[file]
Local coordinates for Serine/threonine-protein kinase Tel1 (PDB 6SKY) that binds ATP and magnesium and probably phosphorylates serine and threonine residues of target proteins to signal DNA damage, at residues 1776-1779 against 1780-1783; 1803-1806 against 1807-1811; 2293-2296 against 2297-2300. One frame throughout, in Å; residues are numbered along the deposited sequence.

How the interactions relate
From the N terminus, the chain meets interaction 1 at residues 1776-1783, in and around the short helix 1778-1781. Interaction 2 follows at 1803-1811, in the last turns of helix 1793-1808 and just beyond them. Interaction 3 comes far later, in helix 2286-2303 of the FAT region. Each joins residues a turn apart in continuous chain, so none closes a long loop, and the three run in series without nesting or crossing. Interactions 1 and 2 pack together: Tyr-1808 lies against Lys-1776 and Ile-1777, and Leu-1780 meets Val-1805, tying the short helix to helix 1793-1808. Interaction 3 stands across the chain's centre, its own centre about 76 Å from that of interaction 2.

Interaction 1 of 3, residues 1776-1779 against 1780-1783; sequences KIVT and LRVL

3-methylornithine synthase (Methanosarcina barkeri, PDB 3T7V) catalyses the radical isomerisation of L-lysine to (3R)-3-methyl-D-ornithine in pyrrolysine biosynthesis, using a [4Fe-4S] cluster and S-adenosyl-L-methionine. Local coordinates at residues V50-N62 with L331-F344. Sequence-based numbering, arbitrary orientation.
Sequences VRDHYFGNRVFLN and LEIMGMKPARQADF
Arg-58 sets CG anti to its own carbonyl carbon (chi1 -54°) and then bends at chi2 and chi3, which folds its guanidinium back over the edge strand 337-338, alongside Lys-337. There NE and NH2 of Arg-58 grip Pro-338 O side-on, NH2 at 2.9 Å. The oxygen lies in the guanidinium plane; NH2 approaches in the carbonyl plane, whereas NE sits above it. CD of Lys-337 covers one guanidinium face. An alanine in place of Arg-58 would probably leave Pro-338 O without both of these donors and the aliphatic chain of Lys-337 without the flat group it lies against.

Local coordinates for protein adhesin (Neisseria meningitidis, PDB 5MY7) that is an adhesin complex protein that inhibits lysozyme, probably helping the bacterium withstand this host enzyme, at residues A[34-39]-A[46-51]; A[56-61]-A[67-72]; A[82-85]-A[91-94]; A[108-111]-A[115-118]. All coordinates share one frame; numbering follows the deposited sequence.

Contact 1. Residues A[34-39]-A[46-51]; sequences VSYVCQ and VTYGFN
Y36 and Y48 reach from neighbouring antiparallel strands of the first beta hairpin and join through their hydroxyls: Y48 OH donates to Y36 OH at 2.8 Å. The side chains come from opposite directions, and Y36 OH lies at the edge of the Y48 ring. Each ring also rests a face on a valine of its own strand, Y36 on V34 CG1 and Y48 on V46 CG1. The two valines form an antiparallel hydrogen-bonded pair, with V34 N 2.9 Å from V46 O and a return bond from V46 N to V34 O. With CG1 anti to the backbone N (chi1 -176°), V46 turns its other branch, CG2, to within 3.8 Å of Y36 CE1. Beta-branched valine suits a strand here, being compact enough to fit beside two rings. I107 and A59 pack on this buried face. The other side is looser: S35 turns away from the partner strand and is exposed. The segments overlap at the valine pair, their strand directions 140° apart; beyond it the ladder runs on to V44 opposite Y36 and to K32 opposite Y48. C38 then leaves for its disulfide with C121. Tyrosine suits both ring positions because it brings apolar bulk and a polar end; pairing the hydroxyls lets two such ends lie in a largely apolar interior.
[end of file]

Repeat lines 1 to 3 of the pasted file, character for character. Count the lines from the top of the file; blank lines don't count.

Local coordinates for Serine/threonine-protein kinase Tel1 (PDB 6SKY) that binds ATP and magnesium and probably phosphorylates serine and threonine residues of target proteins to signal DNA damage, at residues 1776-1779 against 1780-1783; 1803-1806 against 1807-1811; 2293-2296 against 2297-2300. One frame throughout, in Å; residues are numbered along the deposited sequence.

How the interactions relate
From the N terminus, the chain meets interaction 1 at residues 1776-1783, in and around the short helix 1778-1781. Interaction 2 follows at 1803-1811, in the last turns of helix 1793-1808 and just beyond them. Interaction 3 comes far later, in helix 2286-2303 of the FAT region. Each joins residues a turn apart in continuous chain, so none closes a long loop, and the three run in series without nesting or crossing. Interactions 1 and 2 pack together: Tyr-1808 lies against Lys-1776 and Ile-1777, and Leu-1780 meets Val-1805, tying the short helix to helix 1793-1808. Interaction 3 stands across the chain's centre, its own centre about 76 Å from that of interaction 2.